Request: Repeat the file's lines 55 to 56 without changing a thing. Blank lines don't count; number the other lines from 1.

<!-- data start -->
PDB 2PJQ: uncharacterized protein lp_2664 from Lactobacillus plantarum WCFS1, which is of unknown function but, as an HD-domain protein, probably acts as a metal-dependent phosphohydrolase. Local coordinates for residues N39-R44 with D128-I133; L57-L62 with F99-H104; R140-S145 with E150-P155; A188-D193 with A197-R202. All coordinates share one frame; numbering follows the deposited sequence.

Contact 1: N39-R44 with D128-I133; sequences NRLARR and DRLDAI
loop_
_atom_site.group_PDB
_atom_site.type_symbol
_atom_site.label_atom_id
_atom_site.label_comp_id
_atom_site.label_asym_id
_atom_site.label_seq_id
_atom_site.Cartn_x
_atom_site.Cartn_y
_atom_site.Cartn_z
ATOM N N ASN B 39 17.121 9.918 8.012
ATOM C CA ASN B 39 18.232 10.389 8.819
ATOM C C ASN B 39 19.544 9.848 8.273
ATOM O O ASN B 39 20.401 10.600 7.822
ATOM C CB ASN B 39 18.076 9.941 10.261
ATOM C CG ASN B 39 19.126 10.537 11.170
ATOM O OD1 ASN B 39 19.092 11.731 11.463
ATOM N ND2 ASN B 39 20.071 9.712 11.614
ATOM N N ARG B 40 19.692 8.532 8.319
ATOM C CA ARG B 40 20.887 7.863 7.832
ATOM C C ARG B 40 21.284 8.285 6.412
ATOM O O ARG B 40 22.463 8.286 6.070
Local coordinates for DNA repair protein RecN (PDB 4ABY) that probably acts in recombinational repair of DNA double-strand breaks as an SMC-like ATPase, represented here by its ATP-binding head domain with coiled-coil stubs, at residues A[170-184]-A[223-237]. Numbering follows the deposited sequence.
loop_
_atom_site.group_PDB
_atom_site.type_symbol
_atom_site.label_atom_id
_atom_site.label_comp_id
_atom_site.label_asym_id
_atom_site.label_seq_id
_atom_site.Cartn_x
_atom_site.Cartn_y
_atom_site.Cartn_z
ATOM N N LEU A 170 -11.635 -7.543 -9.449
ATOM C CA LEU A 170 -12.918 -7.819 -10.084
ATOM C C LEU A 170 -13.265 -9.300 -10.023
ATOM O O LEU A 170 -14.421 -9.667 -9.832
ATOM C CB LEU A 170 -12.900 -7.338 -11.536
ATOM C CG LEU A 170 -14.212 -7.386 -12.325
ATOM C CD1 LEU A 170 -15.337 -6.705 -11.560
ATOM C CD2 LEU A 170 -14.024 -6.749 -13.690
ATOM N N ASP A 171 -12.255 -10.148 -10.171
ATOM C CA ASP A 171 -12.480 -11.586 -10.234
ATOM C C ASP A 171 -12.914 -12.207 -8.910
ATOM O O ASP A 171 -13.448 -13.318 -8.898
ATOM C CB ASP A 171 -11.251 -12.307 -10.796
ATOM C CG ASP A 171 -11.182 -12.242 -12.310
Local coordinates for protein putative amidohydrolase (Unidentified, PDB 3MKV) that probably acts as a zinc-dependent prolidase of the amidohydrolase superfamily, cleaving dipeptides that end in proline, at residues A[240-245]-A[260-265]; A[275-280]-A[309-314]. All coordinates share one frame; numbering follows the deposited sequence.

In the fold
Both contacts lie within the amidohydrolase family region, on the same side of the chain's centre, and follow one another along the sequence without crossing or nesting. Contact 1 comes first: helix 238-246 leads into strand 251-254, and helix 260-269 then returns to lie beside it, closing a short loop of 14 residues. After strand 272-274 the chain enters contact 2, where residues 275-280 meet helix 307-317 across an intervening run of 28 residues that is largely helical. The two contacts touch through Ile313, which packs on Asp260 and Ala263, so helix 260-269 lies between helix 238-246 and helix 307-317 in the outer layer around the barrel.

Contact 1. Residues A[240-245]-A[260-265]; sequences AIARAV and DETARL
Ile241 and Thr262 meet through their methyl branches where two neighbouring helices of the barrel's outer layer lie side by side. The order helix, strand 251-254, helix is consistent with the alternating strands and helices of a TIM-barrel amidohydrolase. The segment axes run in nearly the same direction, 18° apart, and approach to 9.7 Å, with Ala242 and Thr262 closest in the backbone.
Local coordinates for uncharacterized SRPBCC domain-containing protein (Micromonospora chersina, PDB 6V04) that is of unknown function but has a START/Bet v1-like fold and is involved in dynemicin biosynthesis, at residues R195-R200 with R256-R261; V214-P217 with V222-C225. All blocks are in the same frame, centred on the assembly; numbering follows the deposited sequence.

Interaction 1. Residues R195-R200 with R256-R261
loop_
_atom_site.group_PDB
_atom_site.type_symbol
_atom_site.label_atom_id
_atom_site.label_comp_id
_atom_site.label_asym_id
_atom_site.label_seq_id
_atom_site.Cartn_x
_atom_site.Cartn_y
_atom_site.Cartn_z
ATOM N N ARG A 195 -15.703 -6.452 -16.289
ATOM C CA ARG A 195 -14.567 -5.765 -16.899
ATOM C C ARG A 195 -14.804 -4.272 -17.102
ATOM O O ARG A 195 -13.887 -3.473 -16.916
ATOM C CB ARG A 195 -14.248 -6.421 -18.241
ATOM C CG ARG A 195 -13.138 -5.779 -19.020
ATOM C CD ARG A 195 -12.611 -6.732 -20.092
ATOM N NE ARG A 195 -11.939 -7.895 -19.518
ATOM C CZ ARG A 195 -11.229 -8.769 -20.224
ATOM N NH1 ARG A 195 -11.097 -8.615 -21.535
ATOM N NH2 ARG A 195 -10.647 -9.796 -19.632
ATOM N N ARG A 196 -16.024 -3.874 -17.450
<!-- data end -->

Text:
Local coordinates for uncharacterized SRPBCC domain-containing protein (Micromonospora chersina, PDB 6V04) that is of unknown function but has a START/Bet v1-like fold and is involved in dynemicin biosynthesis, at residues R195-R200 with R256-R261; V214-P217 with V222-C225. All blocks are in the same frame, centred on the assembly; numbering follows the deposited sequence.

Interaction 1. Residues R195-R200 with R256-R261